Monday, September 10, 2012

The dwarfs of Oslo


The Oslo Accords were merely a trick, a deception. The Israelis sought to maintain the occupation, while the Palestinians sought to regain legitimacy.
Salman Masalha || The dwarfs of Oslo

In 1993, the Nobel Peace Prize was awarded to two African leaders: Nelson Mandela and Frederik Willem de Klerk. The award went to them for bringing to an end the apartheid regime in South Africa by peaceful means. These two leaders were certainly deserving of the prestigious prize. A year later, in 1994, apparently because of the inertia in the committee in charge of the “peace” department, the prize was awarded to three leaders from the Middle East: Yitzhak Rabin, Shimon Peres and Yasser Arafat, on account of the accords between them, named after the Norwegian capital of Oslo.

The fundamentalist right in Israel has coined the phrase “the criminals of Oslo” and attached that name to the Israeli leaders who supposedly tried to promote an Israeli-Palestinian peace process. Benjamin Netanyahu, the orator, was also there when the campaign of incitement against the “Oslo criminals” was taking place. I was reminded of those “criminals” this week because I happened to have been at the Grand Hotel in the heart of Oslo, and I learned that the Nobel Peace Prize laureates stay there when they come for the award ceremony.

It is worth recalling that the Oslo Accords that were signed between the Palestine Liberation Organization and the Israeli government were not the result of a true and earnest desire on the part of the leaders for peace. The two leaderships of the two conflicted nations sought, each in its own way, a means of escape from the imbroglio in which they found themselves following several decades of mutual lack of recognition. The Oslo Accords were merely a trick, a deception. The Israeli government was looking for a way to continue the occupation, and thought that calming down the area, which had flared up during the first intifada, would help. The Palestinian leadership was seeking a way to regain legitimacy after the political defeat it suffered when Arafat embraced Iraq’s Saddam Hussein.

Netanyahu, who took every opportunity to publicly speak out against the “Oslo criminals,” has become prime minister for the second time. As a student of Yitzhak Shamir, Netanyahu continues to earn his living from doing nothing. A short while ago, he even repeated the mantra of his teacher and guru about “the same sea and the same Arabs.” But it turns out the situation is actually the opposite of the one he spoke about: The sea is the same sea, the Israeli government is the same government, and what was then is what is now.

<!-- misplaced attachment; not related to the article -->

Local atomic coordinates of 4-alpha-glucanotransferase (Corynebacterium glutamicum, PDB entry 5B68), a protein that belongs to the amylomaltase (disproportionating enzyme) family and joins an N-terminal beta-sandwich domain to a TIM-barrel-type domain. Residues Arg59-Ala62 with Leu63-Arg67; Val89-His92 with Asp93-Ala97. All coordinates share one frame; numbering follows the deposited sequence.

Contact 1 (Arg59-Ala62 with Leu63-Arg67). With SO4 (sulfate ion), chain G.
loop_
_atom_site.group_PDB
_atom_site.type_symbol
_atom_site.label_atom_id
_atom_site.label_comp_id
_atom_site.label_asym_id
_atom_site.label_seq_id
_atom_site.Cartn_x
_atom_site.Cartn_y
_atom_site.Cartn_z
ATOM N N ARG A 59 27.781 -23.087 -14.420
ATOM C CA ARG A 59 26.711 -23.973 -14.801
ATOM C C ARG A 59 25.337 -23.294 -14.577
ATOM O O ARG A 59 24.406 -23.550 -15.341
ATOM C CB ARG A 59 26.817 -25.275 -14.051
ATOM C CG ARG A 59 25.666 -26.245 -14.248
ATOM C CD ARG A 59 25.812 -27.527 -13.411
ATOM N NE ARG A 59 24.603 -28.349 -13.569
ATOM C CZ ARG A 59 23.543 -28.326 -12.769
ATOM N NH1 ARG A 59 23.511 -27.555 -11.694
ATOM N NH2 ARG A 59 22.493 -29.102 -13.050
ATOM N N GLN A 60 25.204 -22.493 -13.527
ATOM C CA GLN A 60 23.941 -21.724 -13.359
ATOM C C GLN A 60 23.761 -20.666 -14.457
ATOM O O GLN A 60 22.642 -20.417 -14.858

Nobel laureate Shimon Peres, who was responsible for preparing the ground for the settlements in the 1970s, is now, many years later, continuing to hand out kashrut certificates for all the evils of the Israeli right. From time to time, he serves as the glowing showcase for the Israeli government, with its plethora of members that at no time ever intended to promote any kind of peace process.

The Oslo saga has not ended. A few years ago, when Barack Obama was elected president of the United States, before he had done anything whatsoever toward the objective of the prize, the members of the committee hastened to grant him the Nobel Peace Prize. Among the reasons cited for the honor was the objective of strengthening the cooperation between the nations. But now, four years later and in retrospect, the prize that was awarded to Obama can also be seen as ridiculous.

If the committee continues in this fashion, if there are more peace prize laureates of this kind, we shall be lost. Compared with Mandela, the prize winners from the Middle East look like dwarfs. That being the case, the time has come to speak about the real Oslo criminals. These are in fact the members of the selection committee for the prize, who make a mockery of the dream of peace and trample uncaringly on the principles of the prize when they award it to those people that have not done a thing to earn it.
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Published: Opininons-Haaretz, September 10, 2012

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